Cornwall LivingIssue #75
Get surf savvy
The Academy of Surfing Instructors (ASI) – the world’s leading surf education training organisation – gives some tips to make your time on the beach not only safer, but more enjoyable too.
Understand beach signs and flags
When hitting the beach, look for beach signs and lifeguard flags for safety information. Red flags mean danger, so don’t enter the water if they’re flying, while red and yellow flags mark safe swimming areas. Black and white flags indicate ‘surfing only’ areas, and orange windsocks show the wind direction. Not all beaches have lifeguards or flags, and where there are lifeguards, they often finish around 5pm, so be sure to stay alert to any possible dangers.
Refer to tide charts
The tide comes in and goes out in approximately 12 hours, at slightly different times. You could find yourself walking on a sandy beach only to find the tide has turned and blocked your way back. Tides can flow very fast, especially near river mouths, so always refer to a tide chart so as not to get caught out!
Watch the wind
Offshore is a wind that blows out to sea from land. Larger crafts like stand up paddle (SUP) boards easily catch the wind and can quickly be carried far from the shore. At lifeguard beaches, you can check the orange windsock.
Rips can be very strong, formed when water from waves surges back out. Such currents can end a long way out from the shoreline. If you’re caught in one, try not to panic; rather than swimming against the rip, swim parallel to it until you’re free of the pull then swim back to shore.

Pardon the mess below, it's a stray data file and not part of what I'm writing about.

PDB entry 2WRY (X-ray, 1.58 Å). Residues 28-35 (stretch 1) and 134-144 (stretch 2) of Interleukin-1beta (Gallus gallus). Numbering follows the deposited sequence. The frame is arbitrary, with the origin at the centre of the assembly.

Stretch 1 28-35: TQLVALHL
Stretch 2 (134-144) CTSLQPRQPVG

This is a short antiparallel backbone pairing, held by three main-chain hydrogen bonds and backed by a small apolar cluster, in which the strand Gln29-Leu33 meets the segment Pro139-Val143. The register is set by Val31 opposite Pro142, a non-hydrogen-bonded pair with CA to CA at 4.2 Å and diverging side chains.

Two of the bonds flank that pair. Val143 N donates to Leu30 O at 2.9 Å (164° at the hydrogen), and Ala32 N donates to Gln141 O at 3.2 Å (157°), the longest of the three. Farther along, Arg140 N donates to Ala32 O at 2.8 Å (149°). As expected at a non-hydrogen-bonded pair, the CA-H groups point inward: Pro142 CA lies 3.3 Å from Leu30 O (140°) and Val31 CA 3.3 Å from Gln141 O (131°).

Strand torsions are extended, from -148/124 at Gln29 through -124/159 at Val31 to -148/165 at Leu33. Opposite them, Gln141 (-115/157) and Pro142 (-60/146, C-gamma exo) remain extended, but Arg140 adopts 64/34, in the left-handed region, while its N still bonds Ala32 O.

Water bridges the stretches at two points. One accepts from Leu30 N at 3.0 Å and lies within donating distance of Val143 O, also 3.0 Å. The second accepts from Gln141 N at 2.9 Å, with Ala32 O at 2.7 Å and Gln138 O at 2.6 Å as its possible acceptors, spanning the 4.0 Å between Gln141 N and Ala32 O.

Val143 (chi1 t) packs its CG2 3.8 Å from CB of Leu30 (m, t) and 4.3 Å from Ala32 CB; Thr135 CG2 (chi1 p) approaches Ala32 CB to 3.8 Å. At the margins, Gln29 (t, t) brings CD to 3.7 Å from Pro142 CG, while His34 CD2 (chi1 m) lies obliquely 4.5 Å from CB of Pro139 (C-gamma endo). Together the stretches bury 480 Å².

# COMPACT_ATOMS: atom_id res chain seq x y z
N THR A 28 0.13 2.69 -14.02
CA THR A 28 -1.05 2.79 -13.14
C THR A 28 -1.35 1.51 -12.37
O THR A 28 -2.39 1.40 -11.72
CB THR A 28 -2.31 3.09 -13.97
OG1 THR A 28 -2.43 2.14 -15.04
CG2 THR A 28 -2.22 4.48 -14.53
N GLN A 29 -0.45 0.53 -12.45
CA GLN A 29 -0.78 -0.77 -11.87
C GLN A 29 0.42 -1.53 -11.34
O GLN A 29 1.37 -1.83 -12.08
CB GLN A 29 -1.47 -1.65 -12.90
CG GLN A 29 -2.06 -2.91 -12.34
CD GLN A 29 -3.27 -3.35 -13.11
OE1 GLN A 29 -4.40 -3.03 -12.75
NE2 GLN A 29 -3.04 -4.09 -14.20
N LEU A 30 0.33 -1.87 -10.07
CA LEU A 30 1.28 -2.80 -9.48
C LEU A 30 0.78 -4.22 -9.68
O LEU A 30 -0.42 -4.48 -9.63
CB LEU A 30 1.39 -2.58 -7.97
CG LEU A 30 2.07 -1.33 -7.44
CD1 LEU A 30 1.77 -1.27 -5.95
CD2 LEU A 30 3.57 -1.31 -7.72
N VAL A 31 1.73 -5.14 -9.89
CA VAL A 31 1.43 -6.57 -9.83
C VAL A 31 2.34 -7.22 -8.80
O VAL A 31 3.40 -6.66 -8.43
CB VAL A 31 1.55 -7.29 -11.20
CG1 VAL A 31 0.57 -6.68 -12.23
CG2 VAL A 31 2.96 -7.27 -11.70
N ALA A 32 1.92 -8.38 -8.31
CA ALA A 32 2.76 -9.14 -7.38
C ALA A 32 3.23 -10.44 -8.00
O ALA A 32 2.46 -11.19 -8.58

Watch the waves
Beginners should use a safe beginner’s board and only go into waves that are 1 ½ foot high to ensure safety. Waves can be unpredictable. Look out for dumping waves that crash with full force, and never turn your back on them when getting out of the water.
SUP is fantastic to see Cornwall’s coast and it’s great for fitness. It’s best in calm, flat bays and rivers. Only those with experience should SUP in or near waves.
Care for the environment
Sand dunes are very sensitive to footfall. Never walk, drive or ride a bike on the sand dunes. Stick to the designated paths and trails, and use the beach – not the dunes – for your picnic, being sure to take your rubbish home.
ASI is the world’s leading professional membership organisation and international governing body for instructors, coaches and schools for surfing, SUP and bodyboarding. Based in Bondi Beach, Australia, ASI’s UK operation has been working from Hayle, Cornwall for more than eight years.
KNOW THE SIGNAL
In the water, the help signal is one hand in the air while shouting for help. Remember, never go out on your own! If you’re inexperienced, whether in surfing or stand up paddle boarding, be sure to book a lesson with an ASI accredited surf school or instructor.